While Erkilet discussed military contingencies, Nuri Pasha told the Germans about his plan to establish independent states which would be allies (not satellites) of Turkey. These states would be formed by the Turkic-speaking populations which lived in Crimea, Azerbaijan, Central Asia, northwestern Iran, and northern Iraq. Nuri Pasha offered to assist Nazi Germany's propaganda efforts on behalf of this cause. However, Turkey's government also feared for the survival of the Turkic minorities in the USSR and it told von Papen that it could not join Germany until the USSR was crushed. The Turkish government may have been apprehensive about Soviet might, which kept the country out of the war. On a less-official level, Turkic emigrants from the Soviet Union played a crucial role in negotiations and contacts between Turkey and Germany; among them were prominent pan-Turkic activists like Zeki Velidi Togan, Mammed Amin Rasulzade, Mirza Bala, Ahmet Caferoĝlu, Sayid Shamil and Ayaz İshaki. Several Tatar military units which consisted of Turkic speakers from the Turco-Tatar and Caucasian regions of the USSR who had previously been prisoners of war of the Germans joined them and fought against the Soviets, the members of these Tatar military units generally fought as guerrillas in the hope that they would be able to secure the independence of their homelands and establish a pan-Turkic union. The units, which were reinforced, numbered several hundred thousand. Turkey took a cautious approach at the government level, but pan-Turkists were angered by the Turkish government's inaction because they believed that it was wasting a golden opportunity to achieve the goals of pan-Turkism.[24]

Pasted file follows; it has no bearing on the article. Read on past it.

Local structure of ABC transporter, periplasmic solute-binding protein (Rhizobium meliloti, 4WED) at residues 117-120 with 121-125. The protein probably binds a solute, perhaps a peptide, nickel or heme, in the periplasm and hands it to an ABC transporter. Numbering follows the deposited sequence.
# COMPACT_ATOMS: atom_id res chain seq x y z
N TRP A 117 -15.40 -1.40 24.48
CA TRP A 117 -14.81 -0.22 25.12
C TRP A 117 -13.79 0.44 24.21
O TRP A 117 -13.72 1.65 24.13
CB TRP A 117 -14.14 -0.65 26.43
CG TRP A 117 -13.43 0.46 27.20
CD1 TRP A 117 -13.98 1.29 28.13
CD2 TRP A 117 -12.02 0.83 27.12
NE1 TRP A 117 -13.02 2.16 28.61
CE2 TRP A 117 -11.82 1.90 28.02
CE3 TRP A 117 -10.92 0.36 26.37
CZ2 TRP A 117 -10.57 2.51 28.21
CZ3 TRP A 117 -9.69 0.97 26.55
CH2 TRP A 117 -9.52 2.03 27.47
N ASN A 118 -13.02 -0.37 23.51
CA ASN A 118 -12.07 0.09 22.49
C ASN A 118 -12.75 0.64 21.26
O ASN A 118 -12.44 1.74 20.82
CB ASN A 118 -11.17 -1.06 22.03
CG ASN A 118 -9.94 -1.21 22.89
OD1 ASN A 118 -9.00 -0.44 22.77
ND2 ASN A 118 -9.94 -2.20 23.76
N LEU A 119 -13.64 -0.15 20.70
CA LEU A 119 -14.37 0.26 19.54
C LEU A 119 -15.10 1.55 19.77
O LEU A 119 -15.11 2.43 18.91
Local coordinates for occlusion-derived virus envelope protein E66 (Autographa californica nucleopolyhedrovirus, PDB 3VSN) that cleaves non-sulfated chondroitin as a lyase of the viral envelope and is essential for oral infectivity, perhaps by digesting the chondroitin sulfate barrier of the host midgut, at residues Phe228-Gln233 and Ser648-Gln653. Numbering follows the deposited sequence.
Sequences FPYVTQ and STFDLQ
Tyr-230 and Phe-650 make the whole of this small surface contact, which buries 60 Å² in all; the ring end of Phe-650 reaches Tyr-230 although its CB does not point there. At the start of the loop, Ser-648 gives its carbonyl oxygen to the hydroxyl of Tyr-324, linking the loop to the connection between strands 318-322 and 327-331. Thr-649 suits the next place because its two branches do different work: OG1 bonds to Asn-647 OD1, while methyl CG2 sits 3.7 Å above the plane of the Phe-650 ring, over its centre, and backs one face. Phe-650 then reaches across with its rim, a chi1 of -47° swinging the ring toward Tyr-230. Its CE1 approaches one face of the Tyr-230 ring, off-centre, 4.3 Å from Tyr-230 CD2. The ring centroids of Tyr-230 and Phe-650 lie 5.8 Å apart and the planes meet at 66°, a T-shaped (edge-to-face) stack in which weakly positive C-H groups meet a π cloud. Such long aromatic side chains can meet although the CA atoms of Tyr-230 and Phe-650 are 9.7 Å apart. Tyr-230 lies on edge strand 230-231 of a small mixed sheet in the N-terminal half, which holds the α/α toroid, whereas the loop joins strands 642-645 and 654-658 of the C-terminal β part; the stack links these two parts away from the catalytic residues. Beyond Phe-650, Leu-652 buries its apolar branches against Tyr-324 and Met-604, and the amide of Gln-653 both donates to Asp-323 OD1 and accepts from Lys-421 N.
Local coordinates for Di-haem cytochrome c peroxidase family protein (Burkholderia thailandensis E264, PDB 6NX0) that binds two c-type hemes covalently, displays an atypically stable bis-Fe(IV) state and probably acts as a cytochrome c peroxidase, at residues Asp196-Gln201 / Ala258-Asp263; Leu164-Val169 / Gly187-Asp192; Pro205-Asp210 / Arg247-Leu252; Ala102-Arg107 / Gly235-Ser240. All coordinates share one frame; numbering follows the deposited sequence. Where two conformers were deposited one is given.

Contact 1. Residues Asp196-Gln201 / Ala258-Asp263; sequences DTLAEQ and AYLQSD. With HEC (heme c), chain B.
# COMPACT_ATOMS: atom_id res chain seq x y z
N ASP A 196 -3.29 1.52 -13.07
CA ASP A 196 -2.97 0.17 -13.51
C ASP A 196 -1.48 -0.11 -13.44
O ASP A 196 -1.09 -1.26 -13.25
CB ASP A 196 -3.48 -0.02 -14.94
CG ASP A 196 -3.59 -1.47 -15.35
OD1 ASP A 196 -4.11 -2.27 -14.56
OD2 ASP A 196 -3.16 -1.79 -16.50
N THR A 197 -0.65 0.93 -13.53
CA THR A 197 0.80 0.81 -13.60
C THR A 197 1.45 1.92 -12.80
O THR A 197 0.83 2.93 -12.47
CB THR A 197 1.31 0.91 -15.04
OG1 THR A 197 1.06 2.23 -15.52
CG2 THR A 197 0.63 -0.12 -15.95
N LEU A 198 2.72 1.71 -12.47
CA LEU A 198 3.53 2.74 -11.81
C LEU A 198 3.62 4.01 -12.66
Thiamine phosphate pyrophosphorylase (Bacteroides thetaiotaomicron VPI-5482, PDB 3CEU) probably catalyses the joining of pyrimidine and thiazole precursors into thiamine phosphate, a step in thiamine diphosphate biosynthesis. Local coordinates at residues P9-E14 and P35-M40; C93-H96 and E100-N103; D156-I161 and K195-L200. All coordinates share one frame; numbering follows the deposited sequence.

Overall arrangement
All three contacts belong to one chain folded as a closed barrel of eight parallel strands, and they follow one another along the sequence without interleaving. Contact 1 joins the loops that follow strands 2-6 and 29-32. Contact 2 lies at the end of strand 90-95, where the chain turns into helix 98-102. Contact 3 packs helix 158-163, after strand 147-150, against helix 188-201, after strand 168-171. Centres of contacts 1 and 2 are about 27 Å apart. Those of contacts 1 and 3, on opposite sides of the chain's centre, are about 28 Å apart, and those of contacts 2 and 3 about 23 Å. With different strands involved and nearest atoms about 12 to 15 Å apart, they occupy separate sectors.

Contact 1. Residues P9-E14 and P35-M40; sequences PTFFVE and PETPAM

Pan-Turkism is often perceived as being a new form of Turkish imperial ambition. Some view the young Turk leaders who believed that they could reclaim the prestige of the Ottoman Empire by espousing the pan-Turkist ideology as racist and chauvinistic.[33][34]